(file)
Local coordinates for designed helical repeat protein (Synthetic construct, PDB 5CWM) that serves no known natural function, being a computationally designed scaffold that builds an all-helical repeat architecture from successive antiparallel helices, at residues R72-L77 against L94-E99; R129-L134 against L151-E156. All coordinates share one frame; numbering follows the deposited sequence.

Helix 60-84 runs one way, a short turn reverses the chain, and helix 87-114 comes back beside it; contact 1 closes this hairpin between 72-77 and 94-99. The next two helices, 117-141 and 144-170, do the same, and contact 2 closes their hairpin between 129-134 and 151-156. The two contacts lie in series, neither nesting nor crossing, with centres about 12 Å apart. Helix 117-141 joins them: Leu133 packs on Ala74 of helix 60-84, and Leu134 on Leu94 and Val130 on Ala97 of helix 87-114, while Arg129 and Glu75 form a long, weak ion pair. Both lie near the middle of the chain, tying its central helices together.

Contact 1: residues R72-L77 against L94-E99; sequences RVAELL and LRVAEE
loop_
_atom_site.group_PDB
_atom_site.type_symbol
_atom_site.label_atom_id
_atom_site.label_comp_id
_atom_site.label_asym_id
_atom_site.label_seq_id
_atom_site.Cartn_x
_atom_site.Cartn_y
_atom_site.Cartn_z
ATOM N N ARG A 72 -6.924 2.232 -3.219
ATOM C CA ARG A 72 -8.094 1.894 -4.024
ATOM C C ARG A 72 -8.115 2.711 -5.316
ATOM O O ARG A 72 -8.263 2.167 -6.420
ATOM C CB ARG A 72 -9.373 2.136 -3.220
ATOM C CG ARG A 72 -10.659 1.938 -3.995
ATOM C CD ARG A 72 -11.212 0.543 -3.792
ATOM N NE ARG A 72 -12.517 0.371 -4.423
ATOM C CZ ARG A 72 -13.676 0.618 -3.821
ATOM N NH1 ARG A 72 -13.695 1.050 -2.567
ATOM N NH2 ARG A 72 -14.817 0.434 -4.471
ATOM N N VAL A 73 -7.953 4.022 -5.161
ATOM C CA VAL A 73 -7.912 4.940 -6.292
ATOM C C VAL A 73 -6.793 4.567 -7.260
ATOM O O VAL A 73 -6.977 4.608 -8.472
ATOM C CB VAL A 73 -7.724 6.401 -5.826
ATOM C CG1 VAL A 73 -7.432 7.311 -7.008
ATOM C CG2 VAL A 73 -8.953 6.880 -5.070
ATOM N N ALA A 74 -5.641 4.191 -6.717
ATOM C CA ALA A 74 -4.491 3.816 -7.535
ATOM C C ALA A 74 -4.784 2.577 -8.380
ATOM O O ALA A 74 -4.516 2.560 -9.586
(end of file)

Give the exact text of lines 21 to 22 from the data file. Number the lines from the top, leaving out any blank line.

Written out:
ATOM N NE ARG A 72 -12.517 0.371 -4.423
ATOM C CZ ARG A 72 -13.676 0.618 -3.821